Some notable cases

• We acted for the Claimants / Appellants over the course of most of their appeal proceedings in their broadly successful appeal, in Amanda Clutterbuck & Anor –v- William Cleghorn (as judicial factor to the estate of Elliott Nichol (deceased)) [2017] EWCA Civ 234, in which the Court of Appeal considered the application of the Aldi Stores guidelines for complex multi-party commercial litigation, where there was part but not full overlap between the issues in the present case and those in a previous related case brought by the same claimants / appellants against a different defendant.

• We were instructed by a client who had many years previously (2001) invested in a scheme for development of a plot of land, unfortunately under a badly drafted agreement. The client had instructed solicitors to bring proceedings against the counterparty to the agreement, the counterparty defending the claim on the basis that a compromise of the claim was allegedly reached (verbally) in a meeting between the two of them, providing for settlement of the claim on the basis that the client receive a larger beneficial interest in the land. The claim appeared, in consequence, to have stalled for over 3 years, and the solicitors had meantime obtained judgment against the client for their unpaid fees.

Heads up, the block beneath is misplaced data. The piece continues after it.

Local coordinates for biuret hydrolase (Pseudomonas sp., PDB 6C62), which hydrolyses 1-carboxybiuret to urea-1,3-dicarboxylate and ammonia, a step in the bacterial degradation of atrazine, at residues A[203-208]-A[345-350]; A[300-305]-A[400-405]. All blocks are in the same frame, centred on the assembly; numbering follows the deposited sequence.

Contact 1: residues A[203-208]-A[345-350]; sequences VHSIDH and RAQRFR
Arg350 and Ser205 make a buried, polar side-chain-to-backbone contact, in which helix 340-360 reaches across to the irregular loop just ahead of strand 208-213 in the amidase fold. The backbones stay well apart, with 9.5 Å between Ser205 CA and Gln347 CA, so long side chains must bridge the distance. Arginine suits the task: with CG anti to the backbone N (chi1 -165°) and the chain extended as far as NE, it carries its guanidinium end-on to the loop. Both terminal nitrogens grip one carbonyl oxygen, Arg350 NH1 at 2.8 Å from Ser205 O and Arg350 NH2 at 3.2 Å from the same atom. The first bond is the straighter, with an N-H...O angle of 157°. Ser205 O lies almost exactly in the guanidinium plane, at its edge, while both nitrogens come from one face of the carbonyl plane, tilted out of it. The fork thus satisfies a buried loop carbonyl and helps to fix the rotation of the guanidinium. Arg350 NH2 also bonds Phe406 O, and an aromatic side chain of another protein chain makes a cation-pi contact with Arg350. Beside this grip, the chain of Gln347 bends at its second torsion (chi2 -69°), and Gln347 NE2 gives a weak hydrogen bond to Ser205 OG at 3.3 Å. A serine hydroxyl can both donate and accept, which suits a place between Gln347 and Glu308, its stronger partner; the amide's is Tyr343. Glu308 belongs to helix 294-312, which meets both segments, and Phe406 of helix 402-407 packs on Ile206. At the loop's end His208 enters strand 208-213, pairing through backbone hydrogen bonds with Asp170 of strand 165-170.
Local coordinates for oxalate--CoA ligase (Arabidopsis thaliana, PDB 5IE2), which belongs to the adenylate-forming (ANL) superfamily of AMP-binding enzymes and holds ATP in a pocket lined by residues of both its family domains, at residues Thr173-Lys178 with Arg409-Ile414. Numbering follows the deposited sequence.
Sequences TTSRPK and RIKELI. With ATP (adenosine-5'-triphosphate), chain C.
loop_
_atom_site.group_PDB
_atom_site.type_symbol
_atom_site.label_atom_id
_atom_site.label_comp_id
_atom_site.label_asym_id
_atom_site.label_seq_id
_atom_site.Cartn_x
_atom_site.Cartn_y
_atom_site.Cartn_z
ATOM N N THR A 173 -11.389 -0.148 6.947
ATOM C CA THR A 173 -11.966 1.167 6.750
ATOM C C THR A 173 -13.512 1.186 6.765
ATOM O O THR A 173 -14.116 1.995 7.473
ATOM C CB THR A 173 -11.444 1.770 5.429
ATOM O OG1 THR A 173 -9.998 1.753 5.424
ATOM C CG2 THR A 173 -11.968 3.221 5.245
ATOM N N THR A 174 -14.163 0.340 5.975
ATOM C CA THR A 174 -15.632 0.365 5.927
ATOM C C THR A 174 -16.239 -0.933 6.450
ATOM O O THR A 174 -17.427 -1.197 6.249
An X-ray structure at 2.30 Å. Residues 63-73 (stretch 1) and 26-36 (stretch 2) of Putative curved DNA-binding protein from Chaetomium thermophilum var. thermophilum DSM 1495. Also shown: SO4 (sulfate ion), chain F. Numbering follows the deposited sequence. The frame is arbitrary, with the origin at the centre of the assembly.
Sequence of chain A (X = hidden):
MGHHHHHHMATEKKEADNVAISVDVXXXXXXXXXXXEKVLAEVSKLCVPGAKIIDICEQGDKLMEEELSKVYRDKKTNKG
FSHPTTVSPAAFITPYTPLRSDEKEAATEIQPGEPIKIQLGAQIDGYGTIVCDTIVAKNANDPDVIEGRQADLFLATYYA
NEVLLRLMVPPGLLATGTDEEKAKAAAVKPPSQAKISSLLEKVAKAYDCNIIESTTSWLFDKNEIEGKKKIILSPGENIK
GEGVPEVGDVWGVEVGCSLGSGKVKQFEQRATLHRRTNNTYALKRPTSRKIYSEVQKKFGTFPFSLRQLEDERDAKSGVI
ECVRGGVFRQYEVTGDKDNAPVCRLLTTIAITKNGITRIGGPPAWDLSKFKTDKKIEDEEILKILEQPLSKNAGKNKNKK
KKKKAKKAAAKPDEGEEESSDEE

Having finally been able to obtain most of the papers, it became clear to us that the alleged compromise could not be one even if the trial judge accepted the defendant’s evidence, by virtue of Law of Property (Miscellaneous Provisions) Act 1989 section 2 (a point which none of the solicitors or counsel instructed on the case, on either side, had spotted). An application for summary judgment was brought in Central London County Court, the client represented at the hearing by Oliver Dykes of this company, against Counsel for the defendant, at which hearing the defendant conceded that this main plank of his defence could not stand. The defendant then (for the first time ever) offered a substantial cash settlement. After matters were finally settled with the defendant, proceedings were then brought against the client’s former litigation solicitors for negligence, which were settled on terms that they waived their entire fees and their judgment against the client be set aside. The entire case, which resulted in the client’s receiving back, in the hand, his original investment plus some monies for interest for the lost years, was dealt with without recourse to counsel at any stage (the client’s budget not allowing for it).